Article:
Black to Comm, Seven Horses for Seven Kings (Thrill Jockey) German sound artist Marc Richter has been at it as a solo artist for over a decade, crafting atmospheres that bypass dark and travel deep into the neighborhood of downright discomfiting; it’s a natural fit for soundtracking fucked up images, which has indeed been the case, though instead of horror cinema, his 2012 album Earth accompanied a film of the same title by Ho Tzu Nyen in an art museum context. Still, he’s prolific enough that he might’ve scored a scare flick at some point. In a cool twist, foreboding tension isn’t the only thing this record has going for it. Like a whole lot of abstract stuff these days, there’s a post-Industrial vibe at work here, and I wholeheartedly support the man’s use of horns. At just over an hour, thoroughly non-lightweight. A-

Lance Ferguson’s Rare Groove Spectrum, S/T (Freestyle) Ferguson’s a Melbourne-based guitarist, producer, DJ, and leader of The Bamboos (amid participation in a bunch of other groups), and he’s helmed a fiesta of large-band, horn-laden funk here, with two eyes locked on the dancefloor and an emphasis on refinement. Part of the stated objective was to craft a set reminiscent of extended-altered DJ edits but with the verve of a live band, a gesture that’s appreciated as this baby rolls. I don’t dig everything equally (I’m not thrilled with late rack “Brazilian Rhymes”), but Ferguson’s approach is so varied that it hardly matters at all. Digging into sources that are wide-ranging and far from played out (from George Rene to Brother Jack McDuff to Anderson Paak), this one’s a surefire party igniter. B+

Gentleman’s Dub Club Lost in Space (Easy Star) I prefer my dub to be thick and druggy, so the new LP from this London-based combo had an uphill climb. They only got partway there, which is a double letdown of a sort as the title’s indicator of a futuristic-sci-fi angle had me hopeful but realistically so, as the likelihood of Sun Ra levels of exploratory quality were slim. My reasons for disappointment really come down to dub being only part of the overall equation, with elements of dancehall and pop reggae prevalent. This translates to horn charts and singing-chanting galore, but hey, let’s accentuate the positive; in “Ground Shakin’” the vocal approach works quite well, and “God of War” proposes Joe Meek pilfering the ’70s theme to S.W.A.T. By the final two cuts, the pop focus acquired an agreeable appeal. B

Lip Talk, D A Y S (Northern Spy) New Yorker Sarah K. Pedinotti is Lip Talk, and on her debut LP chanteuse-like vocal ability (honed by singing as a child in her parents Saratoga Springs jazz club) is intertwined with an instrumental attack that combines modern art-pop with flashes of a funhouse mirror reflection of contempo R&B (of sorts) asserted at times, and as the set rolls into the consecutive numbers “Gold ^ Pink” and “Lemon Drop” into “After All” and “Doublethink,” she saunters nearer to straight-up pop territory. That’s not to say that the strangeness exhibited in the first few tracks subsides, it’s just that along the way the inside and outside elements cohered pretty well. Or maybe I just got used to Pedinotti’s approach. Or something. The whole is accessibly surreal, and quite promising. B+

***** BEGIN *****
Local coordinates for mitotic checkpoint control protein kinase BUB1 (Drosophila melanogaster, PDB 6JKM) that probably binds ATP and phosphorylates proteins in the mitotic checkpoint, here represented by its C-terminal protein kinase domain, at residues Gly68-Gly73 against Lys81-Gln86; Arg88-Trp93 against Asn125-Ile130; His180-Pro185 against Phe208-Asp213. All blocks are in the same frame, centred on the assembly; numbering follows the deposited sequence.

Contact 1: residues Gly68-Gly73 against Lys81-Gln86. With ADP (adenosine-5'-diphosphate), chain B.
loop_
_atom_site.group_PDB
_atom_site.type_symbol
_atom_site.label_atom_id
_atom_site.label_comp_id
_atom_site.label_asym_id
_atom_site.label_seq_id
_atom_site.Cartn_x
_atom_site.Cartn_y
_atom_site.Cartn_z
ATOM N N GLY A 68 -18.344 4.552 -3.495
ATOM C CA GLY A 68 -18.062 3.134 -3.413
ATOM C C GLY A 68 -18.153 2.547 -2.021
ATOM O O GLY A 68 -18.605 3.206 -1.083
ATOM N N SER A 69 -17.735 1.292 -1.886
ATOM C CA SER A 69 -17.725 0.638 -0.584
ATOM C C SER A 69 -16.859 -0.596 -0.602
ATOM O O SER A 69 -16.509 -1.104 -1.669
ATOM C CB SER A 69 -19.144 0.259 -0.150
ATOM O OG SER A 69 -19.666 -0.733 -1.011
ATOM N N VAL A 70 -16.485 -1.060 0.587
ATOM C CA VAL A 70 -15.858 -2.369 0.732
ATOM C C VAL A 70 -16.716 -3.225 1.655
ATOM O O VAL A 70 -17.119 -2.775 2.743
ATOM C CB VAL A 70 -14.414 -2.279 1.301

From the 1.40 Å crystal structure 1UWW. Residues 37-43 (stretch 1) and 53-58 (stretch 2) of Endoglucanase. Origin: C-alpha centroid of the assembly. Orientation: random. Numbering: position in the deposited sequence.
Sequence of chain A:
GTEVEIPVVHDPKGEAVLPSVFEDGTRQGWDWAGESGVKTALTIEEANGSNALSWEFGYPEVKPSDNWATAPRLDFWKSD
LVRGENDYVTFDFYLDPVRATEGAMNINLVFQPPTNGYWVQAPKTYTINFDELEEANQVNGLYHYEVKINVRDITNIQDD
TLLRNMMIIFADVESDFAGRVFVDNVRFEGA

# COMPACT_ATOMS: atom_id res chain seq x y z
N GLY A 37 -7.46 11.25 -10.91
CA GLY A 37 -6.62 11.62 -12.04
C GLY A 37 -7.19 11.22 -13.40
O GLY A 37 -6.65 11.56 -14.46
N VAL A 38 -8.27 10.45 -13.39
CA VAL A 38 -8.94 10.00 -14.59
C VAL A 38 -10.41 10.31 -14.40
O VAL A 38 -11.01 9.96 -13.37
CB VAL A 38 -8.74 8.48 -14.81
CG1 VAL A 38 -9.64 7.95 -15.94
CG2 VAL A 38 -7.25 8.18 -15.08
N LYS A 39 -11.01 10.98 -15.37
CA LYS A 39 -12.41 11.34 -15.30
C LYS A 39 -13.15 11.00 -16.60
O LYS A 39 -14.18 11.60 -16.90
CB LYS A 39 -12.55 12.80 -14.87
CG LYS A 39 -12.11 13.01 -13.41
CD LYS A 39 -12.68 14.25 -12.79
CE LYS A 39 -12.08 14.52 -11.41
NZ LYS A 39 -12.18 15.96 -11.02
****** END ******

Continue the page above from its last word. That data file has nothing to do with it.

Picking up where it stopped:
The Lurkers, “Electrical Guitar” b/w “That Was Julia” (Damaged Goods) I used to cast aspersions upon the whole “we’re putting the band back together” thing, even after noting that more than a couple reunions proved wholly worth the time. I just woke up and realized I was more than slightly resembling those who act like the sky is falling whenever Hollywood remakes one of their childhood faves. Sure, most reunions will to varying degrees suck, but in the grand scheme of things it’s not that big a deal. This 45 from the Lurkers doesn’t suck. To the contrary, it roars without a hint of rustiness, as they’ve already released two full albums this decade. Making this something other than a nostalgia trip is Featherz’ vocalist Danie Centric, who shines in the lead spot on the flip. Bold and as Ramonesy as ever. A-

Mope City, News from Home (Tenth Court) The second LP from this Merrickville, New South Wales-based duo (formed as a two-piece and once again, after a stretch as a trio) was recorded at home and at nearby Audile Studios but mixed and mastered by Kramer at his Noise Miami facility. Described by the label as downer-pop (hence the name, y’know?), the results should interest folks into associated Kramer productions Low and Galaxie 500, though Mope City aren’t slowcore or post-VU psych-guitar-pop. They’re better tagged as indie, but with understandable Aussie touches (a PR quote from The Wire mentioning Go-Betweens, Triffids, and Moodists is spot on) integrated with influence from neighboring Flying Nun and filtered through an aesthetic reminiscent of the ’90s Matador and Merge labels. B+